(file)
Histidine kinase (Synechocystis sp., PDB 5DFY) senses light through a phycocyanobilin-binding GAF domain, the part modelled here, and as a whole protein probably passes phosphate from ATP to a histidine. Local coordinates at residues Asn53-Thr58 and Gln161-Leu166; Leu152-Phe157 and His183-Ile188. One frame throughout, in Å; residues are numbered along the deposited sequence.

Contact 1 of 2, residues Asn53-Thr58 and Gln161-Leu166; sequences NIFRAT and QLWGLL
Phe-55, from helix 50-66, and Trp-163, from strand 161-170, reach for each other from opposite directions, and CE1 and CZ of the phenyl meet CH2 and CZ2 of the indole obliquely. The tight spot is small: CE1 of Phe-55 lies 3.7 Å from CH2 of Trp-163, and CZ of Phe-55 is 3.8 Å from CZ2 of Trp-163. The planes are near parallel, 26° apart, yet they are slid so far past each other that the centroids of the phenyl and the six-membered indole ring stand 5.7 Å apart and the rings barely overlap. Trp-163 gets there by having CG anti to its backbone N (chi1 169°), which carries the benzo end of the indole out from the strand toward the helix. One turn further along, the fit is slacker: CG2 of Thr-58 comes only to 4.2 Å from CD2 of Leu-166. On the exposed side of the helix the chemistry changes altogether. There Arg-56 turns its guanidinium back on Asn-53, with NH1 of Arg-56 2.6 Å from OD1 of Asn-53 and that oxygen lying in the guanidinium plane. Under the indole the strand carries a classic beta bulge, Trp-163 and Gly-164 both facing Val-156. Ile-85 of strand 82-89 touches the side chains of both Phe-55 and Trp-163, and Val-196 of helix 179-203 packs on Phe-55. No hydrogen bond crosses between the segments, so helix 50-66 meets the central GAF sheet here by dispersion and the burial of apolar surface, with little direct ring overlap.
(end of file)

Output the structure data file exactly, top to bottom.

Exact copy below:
Histidine kinase (Synechocystis sp., PDB 5DFY) senses light through a phycocyanobilin-binding GAF domain, the part modelled here, and as a whole protein probably passes phosphate from ATP to a histidine. Local coordinates at residues Asn53-Thr58 and Gln161-Leu166; Leu152-Phe157 and His183-Ile188. One frame throughout, in Å; residues are numbered along the deposited sequence.

Contact 1 of 2, residues Asn53-Thr58 and Gln161-Leu166; sequences NIFRAT and QLWGLL
Phe-55, from helix 50-66, and Trp-163, from strand 161-170, reach for each other from opposite directions, and CE1 and CZ of the phenyl meet CH2 and CZ2 of the indole obliquely. The tight spot is small: CE1 of Phe-55 lies 3.7 Å from CH2 of Trp-163, and CZ of Phe-55 is 3.8 Å from CZ2 of Trp-163. The planes are near parallel, 26° apart, yet they are slid so far past each other that the centroids of the phenyl and the six-membered indole ring stand 5.7 Å apart and the rings barely overlap. Trp-163 gets there by having CG anti to its backbone N (chi1 169°), which carries the benzo end of the indole out from the strand toward the helix. One turn further along, the fit is slacker: CG2 of Thr-58 comes only to 4.2 Å from CD2 of Leu-166. On the exposed side of the helix the chemistry changes altogether. There Arg-56 turns its guanidinium back on Asn-53, with NH1 of Arg-56 2.6 Å from OD1 of Asn-53 and that oxygen lying in the guanidinium plane. Under the indole the strand carries a classic beta bulge, Trp-163 and Gly-164 both facing Val-156. Ile-85 of strand 82-89 touches the side chains of both Phe-55 and Trp-163, and Val-196 of helix 179-203 packs on Phe-55. No hydrogen bond crosses between the segments, so helix 50-66 meets the central GAF sheet here by dispersion and the burial of apolar surface, with little direct ring overlap.